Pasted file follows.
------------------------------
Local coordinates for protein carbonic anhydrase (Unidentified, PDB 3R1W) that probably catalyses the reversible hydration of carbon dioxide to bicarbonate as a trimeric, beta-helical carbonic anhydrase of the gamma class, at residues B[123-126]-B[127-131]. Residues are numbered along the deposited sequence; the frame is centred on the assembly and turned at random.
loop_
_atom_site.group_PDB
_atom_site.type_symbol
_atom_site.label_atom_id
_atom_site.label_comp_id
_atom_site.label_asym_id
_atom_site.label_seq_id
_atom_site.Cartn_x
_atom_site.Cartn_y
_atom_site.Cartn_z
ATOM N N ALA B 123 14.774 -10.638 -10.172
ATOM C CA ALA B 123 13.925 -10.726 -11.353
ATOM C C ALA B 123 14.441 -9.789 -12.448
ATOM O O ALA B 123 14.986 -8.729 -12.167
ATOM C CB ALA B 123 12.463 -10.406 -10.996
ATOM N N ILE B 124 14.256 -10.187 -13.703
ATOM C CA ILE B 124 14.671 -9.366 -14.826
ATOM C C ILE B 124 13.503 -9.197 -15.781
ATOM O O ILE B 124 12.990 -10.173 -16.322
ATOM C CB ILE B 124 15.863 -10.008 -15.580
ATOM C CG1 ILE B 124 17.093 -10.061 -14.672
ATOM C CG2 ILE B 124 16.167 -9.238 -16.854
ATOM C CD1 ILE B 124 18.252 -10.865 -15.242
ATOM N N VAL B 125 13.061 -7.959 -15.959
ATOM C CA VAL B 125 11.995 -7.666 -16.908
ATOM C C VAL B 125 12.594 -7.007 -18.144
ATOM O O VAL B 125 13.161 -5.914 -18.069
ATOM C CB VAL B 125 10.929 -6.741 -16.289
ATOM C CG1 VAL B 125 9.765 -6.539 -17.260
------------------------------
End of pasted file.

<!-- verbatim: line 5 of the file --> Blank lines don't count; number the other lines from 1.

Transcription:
_atom_site.label_atom_id